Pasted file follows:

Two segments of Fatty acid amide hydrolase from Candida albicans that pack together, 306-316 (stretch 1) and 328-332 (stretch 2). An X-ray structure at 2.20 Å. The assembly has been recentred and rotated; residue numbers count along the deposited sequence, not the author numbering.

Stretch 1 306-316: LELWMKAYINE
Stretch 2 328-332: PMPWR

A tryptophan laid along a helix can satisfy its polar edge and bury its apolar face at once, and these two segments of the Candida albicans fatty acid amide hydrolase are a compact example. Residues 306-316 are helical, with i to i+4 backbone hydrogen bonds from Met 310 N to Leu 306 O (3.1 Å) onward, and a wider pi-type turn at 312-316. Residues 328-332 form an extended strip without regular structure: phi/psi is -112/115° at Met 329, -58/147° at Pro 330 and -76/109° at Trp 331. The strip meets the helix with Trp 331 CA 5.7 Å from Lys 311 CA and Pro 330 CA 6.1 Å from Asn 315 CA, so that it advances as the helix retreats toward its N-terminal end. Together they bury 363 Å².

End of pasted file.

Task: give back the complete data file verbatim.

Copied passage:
Two segments of Fatty acid amide hydrolase from Candida albicans that pack together, 306-316 (stretch 1) and 328-332 (stretch 2). An X-ray structure at 2.20 Å. The assembly has been recentred and rotated; residue numbers count along the deposited sequence, not the author numbering.

Stretch 1 306-316: LELWMKAYINE
Stretch 2 328-332: PMPWR

A tryptophan laid along a helix can satisfy its polar edge and bury its apolar face at once, and these two segments of the Candida albicans fatty acid amide hydrolase are a compact example. Residues 306-316 are helical, with i to i+4 backbone hydrogen bonds from Met 310 N to Leu 306 O (3.1 Å) onward, and a wider pi-type turn at 312-316. Residues 328-332 form an extended strip without regular structure: phi/psi is -112/115° at Met 329, -58/147° at Pro 330 and -76/109° at Trp 331. The strip meets the helix with Trp 331 CA 5.7 Å from Lys 311 CA and Pro 330 CA 6.1 Å from Asn 315 CA, so that it advances as the helix retreats toward its N-terminal end. Together they bury 363 Å².